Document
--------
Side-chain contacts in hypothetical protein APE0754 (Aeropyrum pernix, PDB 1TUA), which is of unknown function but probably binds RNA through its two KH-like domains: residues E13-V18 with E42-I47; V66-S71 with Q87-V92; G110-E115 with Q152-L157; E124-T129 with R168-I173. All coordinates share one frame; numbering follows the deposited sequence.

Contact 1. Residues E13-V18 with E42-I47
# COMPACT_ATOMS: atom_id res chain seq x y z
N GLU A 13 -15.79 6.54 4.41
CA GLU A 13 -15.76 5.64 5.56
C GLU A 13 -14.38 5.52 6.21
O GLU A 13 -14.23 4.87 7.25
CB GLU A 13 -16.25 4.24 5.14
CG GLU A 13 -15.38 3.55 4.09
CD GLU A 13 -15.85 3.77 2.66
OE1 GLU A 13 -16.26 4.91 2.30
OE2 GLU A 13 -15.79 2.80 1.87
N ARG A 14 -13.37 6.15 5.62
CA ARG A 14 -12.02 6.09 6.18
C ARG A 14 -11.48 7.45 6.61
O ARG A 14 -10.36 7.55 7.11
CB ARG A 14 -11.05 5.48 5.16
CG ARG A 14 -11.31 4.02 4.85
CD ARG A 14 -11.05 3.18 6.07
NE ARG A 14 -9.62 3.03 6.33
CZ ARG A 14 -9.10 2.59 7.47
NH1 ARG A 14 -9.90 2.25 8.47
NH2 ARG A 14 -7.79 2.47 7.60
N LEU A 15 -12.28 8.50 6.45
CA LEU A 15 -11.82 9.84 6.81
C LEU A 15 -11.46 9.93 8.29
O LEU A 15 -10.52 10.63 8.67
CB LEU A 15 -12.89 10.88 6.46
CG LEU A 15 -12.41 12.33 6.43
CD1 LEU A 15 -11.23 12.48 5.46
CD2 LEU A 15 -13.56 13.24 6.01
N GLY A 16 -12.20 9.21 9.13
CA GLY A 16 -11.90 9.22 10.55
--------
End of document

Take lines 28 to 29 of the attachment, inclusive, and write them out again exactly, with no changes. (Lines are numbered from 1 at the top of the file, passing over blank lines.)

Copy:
CB LEU A 15 -12.89 10.88 6.46
CG LEU A 15 -12.41 12.33 6.43